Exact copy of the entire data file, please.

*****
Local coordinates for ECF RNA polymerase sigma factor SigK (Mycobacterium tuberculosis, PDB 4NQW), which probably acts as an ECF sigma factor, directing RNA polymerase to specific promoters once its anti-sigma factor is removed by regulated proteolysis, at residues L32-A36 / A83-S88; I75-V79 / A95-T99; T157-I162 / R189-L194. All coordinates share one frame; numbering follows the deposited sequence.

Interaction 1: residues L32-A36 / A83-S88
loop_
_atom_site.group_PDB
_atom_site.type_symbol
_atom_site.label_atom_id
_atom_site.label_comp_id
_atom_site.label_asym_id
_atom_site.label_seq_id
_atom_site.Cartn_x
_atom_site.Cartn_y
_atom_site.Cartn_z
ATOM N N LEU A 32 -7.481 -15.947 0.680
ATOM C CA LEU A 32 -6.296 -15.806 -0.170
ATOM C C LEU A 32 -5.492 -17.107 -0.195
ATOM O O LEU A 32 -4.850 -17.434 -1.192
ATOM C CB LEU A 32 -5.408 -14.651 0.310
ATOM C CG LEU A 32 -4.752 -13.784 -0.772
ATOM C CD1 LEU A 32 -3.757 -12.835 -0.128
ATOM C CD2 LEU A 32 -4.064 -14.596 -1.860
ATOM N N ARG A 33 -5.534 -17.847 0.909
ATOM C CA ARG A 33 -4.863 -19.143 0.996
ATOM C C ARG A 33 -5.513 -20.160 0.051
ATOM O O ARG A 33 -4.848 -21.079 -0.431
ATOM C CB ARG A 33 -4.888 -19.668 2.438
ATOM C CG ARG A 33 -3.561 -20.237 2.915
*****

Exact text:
Local coordinates for ECF RNA polymerase sigma factor SigK (Mycobacterium tuberculosis, PDB 4NQW), which probably acts as an ECF sigma factor, directing RNA polymerase to specific promoters once its anti-sigma factor is removed by regulated proteolysis, at residues L32-A36 / A83-S88; I75-V79 / A95-T99; T157-I162 / R189-L194. All coordinates share one frame; numbering follows the deposited sequence.

Interaction 1: residues L32-A36 / A83-S88
loop_
_atom_site.group_PDB
_atom_site.type_symbol
_atom_site.label_atom_id
_atom_site.label_comp_id
_atom_site.label_asym_id
_atom_site.label_seq_id
_atom_site.Cartn_x
_atom_site.Cartn_y
_atom_site.Cartn_z
ATOM N N LEU A 32 -7.481 -15.947 0.680
ATOM C CA LEU A 32 -6.296 -15.806 -0.170
ATOM C C LEU A 32 -5.492 -17.107 -0.195
ATOM O O LEU A 32 -4.850 -17.434 -1.192
ATOM C CB LEU A 32 -5.408 -14.651 0.310
ATOM C CG LEU A 32 -4.752 -13.784 -0.772
ATOM C CD1 LEU A 32 -3.757 -12.835 -0.128
ATOM C CD2 LEU A 32 -4.064 -14.596 -1.860
ATOM N N ARG A 33 -5.534 -17.847 0.909
ATOM C CA ARG A 33 -4.863 -19.143 0.996
ATOM C C ARG A 33 -5.513 -20.160 0.051
ATOM O O ARG A 33 -4.848 -21.079 -0.431
ATOM C CB ARG A 33 -4.888 -19.668 2.438
ATOM C CG ARG A 33 -3.561 -20.237 2.915